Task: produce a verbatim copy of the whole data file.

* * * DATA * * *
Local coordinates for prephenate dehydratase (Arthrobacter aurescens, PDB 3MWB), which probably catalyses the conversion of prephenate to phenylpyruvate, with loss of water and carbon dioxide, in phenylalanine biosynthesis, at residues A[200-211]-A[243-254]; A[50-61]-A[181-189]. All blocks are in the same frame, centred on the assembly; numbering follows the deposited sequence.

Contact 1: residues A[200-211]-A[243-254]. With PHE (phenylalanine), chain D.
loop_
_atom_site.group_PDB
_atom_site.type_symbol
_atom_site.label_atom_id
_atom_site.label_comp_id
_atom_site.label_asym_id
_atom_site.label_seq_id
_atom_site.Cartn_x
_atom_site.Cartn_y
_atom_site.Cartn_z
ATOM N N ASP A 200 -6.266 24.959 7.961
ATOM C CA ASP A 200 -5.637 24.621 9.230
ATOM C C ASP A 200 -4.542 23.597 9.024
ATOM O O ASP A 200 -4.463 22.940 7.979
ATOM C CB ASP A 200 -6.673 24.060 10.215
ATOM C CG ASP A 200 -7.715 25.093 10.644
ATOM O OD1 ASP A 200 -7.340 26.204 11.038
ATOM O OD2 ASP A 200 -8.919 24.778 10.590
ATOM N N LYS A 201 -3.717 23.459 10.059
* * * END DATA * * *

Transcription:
Local coordinates for prephenate dehydratase (Arthrobacter aurescens, PDB 3MWB), which probably catalyses the conversion of prephenate to phenylpyruvate, with loss of water and carbon dioxide, in phenylalanine biosynthesis, at residues A[200-211]-A[243-254]; A[50-61]-A[181-189]. All blocks are in the same frame, centred on the assembly; numbering follows the deposited sequence.

Contact 1: residues A[200-211]-A[243-254]. With PHE (phenylalanine), chain D.
loop_
_atom_site.group_PDB
_atom_site.type_symbol
_atom_site.label_atom_id
_atom_site.label_comp_id
_atom_site.label_asym_id
_atom_site.label_seq_id
_atom_site.Cartn_x
_atom_site.Cartn_y
_atom_site.Cartn_z
ATOM N N ASP A 200 -6.266 24.959 7.961
ATOM C CA ASP A 200 -5.637 24.621 9.230
ATOM C C ASP A 200 -4.542 23.597 9.024
ATOM O O ASP A 200 -4.463 22.940 7.979
ATOM C CB ASP A 200 -6.673 24.060 10.215
ATOM C CG ASP A 200 -7.715 25.093 10.644
ATOM O OD1 ASP A 200 -7.340 26.204 11.038
ATOM O OD2 ASP A 200 -8.919 24.778 10.590
ATOM N N LYS A 201 -3.717 23.459 10.059